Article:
Aikido has no reason to prove itself!

Jaz

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Hey Guys, please check out my video on why Rokas from the Martial Arts Journey channel got Aikido wrong. Plus, I talk about why providing video evidence of Aikido techniques working against resisting opponents, is not actually proof of Aikido. My argument is that Aikido was never intended as a combat system but for something else.

Here's the link and let me know what you think:

 

drop bear

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What is that saying?

A good man isn't someone who can't fight. A good man is someone who can but restrains himself.

Or something like that. Probably with a picture of an eagle riding a viking.

The idea expressed in the video suggests Aikido missed the point of what they were setting out to achieve, created a whole new point that doesn't make sense and should basically own that.
 
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Jaz

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If this was true, aikidoka would be the ones to know.
Unfortunately, that is the problem. A lot of Aikidoka don't know this. Morihei Ueshiba was a tough guy. Aside from his martial arts training, he had fought in the front lines of the Russo-Japanese war. It was these experiences that developed his ability to fight. Aikido seems to be more like a method for him to escape the horrors of what he had felt, seen and done during that war but still be connected to the movement of the martial arts that he was practising. Almost like abstract artists - they can paint portraits, landscapes etc but choose to paint abstract images. Ueshiba could fight...but chose to practice martial arts but in a non-combatative but philosophical and spiritual way. Thanks for the comment! What did you think of the video?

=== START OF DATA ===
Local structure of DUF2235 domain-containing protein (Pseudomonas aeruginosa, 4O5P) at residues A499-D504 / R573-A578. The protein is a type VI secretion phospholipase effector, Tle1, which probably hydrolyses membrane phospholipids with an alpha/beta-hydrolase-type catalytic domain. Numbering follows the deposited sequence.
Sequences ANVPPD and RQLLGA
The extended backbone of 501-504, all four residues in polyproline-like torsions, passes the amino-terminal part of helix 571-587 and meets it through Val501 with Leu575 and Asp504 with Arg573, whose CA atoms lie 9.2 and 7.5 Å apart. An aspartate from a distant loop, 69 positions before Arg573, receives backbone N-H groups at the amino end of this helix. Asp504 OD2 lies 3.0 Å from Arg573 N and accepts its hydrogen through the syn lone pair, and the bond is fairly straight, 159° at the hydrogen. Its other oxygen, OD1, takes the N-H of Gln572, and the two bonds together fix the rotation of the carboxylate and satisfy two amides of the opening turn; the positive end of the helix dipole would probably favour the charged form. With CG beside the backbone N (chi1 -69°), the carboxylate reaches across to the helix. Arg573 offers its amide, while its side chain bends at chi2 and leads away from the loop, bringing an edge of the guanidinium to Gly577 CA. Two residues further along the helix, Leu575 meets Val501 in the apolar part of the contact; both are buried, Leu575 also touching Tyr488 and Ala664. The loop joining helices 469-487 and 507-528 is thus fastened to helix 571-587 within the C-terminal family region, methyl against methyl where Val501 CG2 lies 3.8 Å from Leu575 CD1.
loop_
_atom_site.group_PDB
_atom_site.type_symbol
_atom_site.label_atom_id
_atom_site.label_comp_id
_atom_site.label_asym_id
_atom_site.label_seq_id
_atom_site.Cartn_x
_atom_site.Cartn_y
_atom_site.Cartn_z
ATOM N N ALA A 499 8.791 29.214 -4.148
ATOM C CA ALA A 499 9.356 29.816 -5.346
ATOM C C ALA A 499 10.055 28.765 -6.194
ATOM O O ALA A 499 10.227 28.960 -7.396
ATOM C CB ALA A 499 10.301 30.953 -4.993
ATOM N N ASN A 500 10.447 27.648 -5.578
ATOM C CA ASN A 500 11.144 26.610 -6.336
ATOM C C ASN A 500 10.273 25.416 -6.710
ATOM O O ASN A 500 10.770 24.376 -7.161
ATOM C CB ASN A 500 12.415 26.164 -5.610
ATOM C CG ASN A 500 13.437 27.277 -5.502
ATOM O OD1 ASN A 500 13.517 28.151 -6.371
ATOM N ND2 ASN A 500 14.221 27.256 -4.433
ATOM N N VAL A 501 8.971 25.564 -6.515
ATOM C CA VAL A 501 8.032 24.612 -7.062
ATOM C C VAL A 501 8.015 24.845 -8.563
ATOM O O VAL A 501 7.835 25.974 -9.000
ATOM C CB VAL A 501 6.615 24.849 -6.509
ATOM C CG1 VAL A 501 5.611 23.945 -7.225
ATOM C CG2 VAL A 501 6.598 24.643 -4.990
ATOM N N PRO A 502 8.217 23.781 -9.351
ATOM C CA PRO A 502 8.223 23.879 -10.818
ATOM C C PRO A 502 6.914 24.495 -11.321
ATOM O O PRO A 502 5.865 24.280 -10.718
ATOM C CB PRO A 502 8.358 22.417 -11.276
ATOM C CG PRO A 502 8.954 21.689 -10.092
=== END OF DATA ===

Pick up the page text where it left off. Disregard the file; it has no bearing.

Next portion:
JowGaWolf

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I'll have to wait to see what the Aikido guys say if they say anything. I don't train the art so I'm not comfortable with saying what an art is or what it isn't.

I'm not sure what if it ultimately matters because people are using it for health like Tai Chi for health. But you also have some that are training Tai Chi to be functional. From what I can see moving forward Aikido is having a similar split.

The truth of the matter is that Martial Arts evolve in one way or the other. If it evolves into a practical fighting system that focuses on function then it may keep it's name as Aikido or it may get a new name.

If it Evolves into something that's not about function but health, then it keep it's name or it may change into something else. There's nothing to stop it from developing into a practical system. Aikido practitioners who are interested in that will be the ones who will play a role in that.